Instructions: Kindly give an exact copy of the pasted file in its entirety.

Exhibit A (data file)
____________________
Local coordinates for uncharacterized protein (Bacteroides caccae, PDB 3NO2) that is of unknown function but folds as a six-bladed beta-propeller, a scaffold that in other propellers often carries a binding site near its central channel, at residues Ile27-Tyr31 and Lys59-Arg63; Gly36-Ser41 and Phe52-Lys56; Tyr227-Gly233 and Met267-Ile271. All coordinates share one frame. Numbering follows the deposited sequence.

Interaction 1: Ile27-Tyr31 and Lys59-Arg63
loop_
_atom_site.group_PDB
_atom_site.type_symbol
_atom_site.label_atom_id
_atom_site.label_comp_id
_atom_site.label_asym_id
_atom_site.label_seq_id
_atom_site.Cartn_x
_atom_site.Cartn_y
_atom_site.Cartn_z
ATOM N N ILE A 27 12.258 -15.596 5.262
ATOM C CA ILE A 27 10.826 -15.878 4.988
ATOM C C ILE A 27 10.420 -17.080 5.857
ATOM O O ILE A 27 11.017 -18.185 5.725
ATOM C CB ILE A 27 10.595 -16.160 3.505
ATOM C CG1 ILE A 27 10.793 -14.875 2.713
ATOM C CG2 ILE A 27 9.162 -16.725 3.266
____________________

Local coordinates for uncharacterized protein (Bacteroides caccae, PDB 3NO2) that is of unknown function but folds as a six-bladed beta-propeller, a scaffold that in other propellers often carries a binding site near its central channel, at residues Ile27-Tyr31 and Lys59-Arg63; Gly36-Ser41 and Phe52-Lys56; Tyr227-Gly233 and Met267-Ile271. All coordinates share one frame. Numbering follows the deposited sequence.

Interaction 1: Ile27-Tyr31 and Lys59-Arg63
loop_
_atom_site.group_PDB
_atom_site.type_symbol
_atom_site.label_atom_id
_atom_site.label_comp_id
_atom_site.label_asym_id
_atom_site.label_seq_id
_atom_site.Cartn_x
_atom_site.Cartn_y
_atom_site.Cartn_z
ATOM N N ILE A 27 12.258 -15.596 5.262
ATOM C CA ILE A 27 10.826 -15.878 4.988
ATOM C C ILE A 27 10.420 -17.080 5.857
ATOM O O ILE A 27 11.017 -18.185 5.725
ATOM C CB ILE A 27 10.595 -16.160 3.505
ATOM C CG1 ILE A 27 10.793 -14.875 2.713
ATOM C CG2 ILE A 27 9.162 -16.725 3.266